Mar 16, 2014 at 6:56 am #1314458
i put a merino shirt on gear swap 2 days ago.The shirt was in excellent condition and in the pictures i cannot see the holes.Today i noticed it had 6 holes in the front.These holes are up to 10mm long and some look like snags.I stored it in a plastic bag.Any ideas?Mar 16, 2014 at 8:41 am #2083201
moths are notorious for doing this to wool.Mar 16, 2014 at 9:48 am #2083217
I have almost all wool in my wardrobe. I own three LS shirts, one T-shirt, a dress shirt, and a sweater. The oldest one is now 3 years old. None have holes from moths.
I have bought a shirt on Gear Swap that had holes from moths. They're about 1mm wide. Moths will do this in just a few days.
Your best bet is to use a sealed bag like a Zip-Lok Freezer and de-moth your house with moth balls or a similar natural deterrent. You almost definitely have bugs. Not everyone does- I don't, and I live in Massachusetts.Mar 16, 2014 at 10:22 am #2083225
@m-lLocale: W-Never Eat Soggy (W)affles
It's pretty rare that I see a moth in my house these days, but then again I have been told I sleep with my mouth open…. :0Mar 16, 2014 at 11:51 am #2083249
yes i have seen moths on occasion in my room…but this shirt was only out for 36hours and it was in a plastic bag-not ziplock…heres the only picture i have of the shirt just 2days ago…on a horizontal level the holes are 2-4inches below arm pit level,on a vertical level the holes are on either side of the neck…i have tried zooming in to see the holes but cant…Mar 16, 2014 at 1:24 pm #2083276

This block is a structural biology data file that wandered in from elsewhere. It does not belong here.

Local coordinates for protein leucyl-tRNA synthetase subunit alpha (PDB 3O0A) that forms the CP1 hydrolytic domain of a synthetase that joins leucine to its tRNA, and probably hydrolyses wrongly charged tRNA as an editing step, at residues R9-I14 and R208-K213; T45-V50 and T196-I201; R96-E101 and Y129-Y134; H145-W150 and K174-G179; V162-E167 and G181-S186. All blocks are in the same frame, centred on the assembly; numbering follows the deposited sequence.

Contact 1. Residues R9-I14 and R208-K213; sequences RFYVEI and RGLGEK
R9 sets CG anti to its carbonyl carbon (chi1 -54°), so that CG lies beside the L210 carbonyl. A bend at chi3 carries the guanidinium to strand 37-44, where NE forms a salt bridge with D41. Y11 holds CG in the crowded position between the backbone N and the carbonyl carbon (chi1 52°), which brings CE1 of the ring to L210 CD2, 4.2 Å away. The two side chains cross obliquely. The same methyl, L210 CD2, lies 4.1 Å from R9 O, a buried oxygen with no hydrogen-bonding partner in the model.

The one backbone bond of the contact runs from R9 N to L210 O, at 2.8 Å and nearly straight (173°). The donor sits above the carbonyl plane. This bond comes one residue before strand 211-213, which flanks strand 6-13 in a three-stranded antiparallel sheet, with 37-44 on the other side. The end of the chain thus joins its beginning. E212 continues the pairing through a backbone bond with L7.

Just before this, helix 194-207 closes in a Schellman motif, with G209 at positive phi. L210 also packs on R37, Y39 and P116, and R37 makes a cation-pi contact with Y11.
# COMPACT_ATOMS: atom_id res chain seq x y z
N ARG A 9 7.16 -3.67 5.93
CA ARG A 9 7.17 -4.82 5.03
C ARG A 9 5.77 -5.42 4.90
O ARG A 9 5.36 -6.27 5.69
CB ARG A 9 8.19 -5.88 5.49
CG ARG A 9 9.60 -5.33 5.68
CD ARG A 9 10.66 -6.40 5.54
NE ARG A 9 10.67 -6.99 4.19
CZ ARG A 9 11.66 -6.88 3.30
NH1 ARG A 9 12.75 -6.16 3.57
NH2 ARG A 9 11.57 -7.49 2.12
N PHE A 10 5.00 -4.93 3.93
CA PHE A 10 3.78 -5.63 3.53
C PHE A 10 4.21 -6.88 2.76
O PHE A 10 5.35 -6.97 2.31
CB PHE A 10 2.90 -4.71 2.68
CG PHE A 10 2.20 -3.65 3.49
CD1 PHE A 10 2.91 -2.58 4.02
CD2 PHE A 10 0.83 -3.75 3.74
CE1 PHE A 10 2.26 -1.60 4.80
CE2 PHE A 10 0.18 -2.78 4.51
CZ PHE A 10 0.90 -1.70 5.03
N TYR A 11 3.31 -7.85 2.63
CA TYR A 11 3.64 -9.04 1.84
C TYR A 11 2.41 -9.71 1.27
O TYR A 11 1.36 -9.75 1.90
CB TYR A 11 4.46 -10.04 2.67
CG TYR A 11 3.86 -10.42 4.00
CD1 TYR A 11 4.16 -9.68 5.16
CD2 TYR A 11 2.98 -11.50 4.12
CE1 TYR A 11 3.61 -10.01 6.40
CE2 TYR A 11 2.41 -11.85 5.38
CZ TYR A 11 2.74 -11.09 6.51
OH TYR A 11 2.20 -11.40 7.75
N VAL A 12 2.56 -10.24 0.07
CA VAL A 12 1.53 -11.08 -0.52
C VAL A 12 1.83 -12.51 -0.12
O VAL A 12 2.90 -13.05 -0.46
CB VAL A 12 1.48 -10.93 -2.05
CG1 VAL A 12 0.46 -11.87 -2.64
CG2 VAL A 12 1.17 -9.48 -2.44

If the shirt is laying on top of itself as shown, the material underneath the hole will be identical to a shirt with no holes. They'll be very difficult to see in the picture.
From what you described, they're moth holes. If you see moths in your room, you have moths. No answer will take the holes out of your shirt.Mar 16, 2014 at 1:45 pm #2083285
If you see moths flying in your house, they probably aren't clothes moths, but pantry pests — the type that infests flour and grains. Clothes moths don't like light and are so secretive that you'll probably never see them. What's more, the adult moths won't do any harm. Damage to woolens is actually done by the larvae of two types of insects: clothes moths and carpet beetles.Both insects lay eggs in secluded spots with plenty of food — wool, fur, down, shed pet dander, and other animal-based materials.Moth and beetle larvae shun bright light, so they rarely attack frequently worn clothing or heavily trafficked carpets.Before you pack up winter clothing for storage, wash or dry-clean garments that have been worn. This rids them of moth and beetle eggs and also eliminates perspiration remnants and food spills, which attract and nourish pests. Moths and beetles don't eat items made of synthetic or cotton fabrics, but you should clean those, too, if you store them with woolens.You won't likely see clothes moths, but if you find holes, you know you have a problem.Remove and treat all infested material. You might throw away the most damaged clothing. Dry-clean or launder items you keep; freezing also eradicates pests: Put items in sealed plastic bags, squeeze out air, and freeze for a few days. Take the bags out, let them return to room temperature, and then repeat. In case of condensation, let clothes air out before storing again.Mar 16, 2014 at 1:49 pm #2083286
yeah im bummed…when i took it out to try on today the holes were very noticeable,so much so there was no way i wouldnt have noticed them 2 days ago when i was taking pics….unreal.
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